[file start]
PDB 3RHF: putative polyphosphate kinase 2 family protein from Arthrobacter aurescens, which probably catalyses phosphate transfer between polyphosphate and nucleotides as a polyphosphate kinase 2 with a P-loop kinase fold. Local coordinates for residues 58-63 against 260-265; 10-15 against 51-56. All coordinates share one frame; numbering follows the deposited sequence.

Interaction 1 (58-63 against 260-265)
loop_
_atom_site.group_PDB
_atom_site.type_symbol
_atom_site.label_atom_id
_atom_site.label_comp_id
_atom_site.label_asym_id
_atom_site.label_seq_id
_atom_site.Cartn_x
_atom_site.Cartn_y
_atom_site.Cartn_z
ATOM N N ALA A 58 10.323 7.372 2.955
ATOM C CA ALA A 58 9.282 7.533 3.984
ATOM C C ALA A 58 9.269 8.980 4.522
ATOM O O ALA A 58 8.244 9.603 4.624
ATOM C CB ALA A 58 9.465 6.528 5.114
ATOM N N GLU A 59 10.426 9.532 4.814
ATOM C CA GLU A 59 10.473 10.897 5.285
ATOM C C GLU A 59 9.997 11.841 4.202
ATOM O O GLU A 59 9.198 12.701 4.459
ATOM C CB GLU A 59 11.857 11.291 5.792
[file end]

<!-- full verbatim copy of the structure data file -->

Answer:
PDB 3RHF: putative polyphosphate kinase 2 family protein from Arthrobacter aurescens, which probably catalyses phosphate transfer between polyphosphate and nucleotides as a polyphosphate kinase 2 with a P-loop kinase fold. Local coordinates for residues 58-63 against 260-265; 10-15 against 51-56. All coordinates share one frame; numbering follows the deposited sequence.

Interaction 1 (58-63 against 260-265)
loop_
_atom_site.group_PDB
_atom_site.type_symbol
_atom_site.label_atom_id
_atom_site.label_comp_id
_atom_site.label_asym_id
_atom_site.label_seq_id
_atom_site.Cartn_x
_atom_site.Cartn_y
_atom_site.Cartn_z
ATOM N N ALA A 58 10.323 7.372 2.955
ATOM C CA ALA A 58 9.282 7.533 3.984
ATOM C C ALA A 58 9.269 8.980 4.522
ATOM O O ALA A 58 8.244 9.603 4.624
ATOM C CB ALA A 58 9.465 6.528 5.114
ATOM N N GLU A 59 10.426 9.532 4.814
ATOM C CA GLU A 59 10.473 10.897 5.285
ATOM C C GLU A 59 9.997 11.841 4.202
ATOM O O GLU A 59 9.198 12.701 4.459
ATOM C CB GLU A 59 11.857 11.291 5.792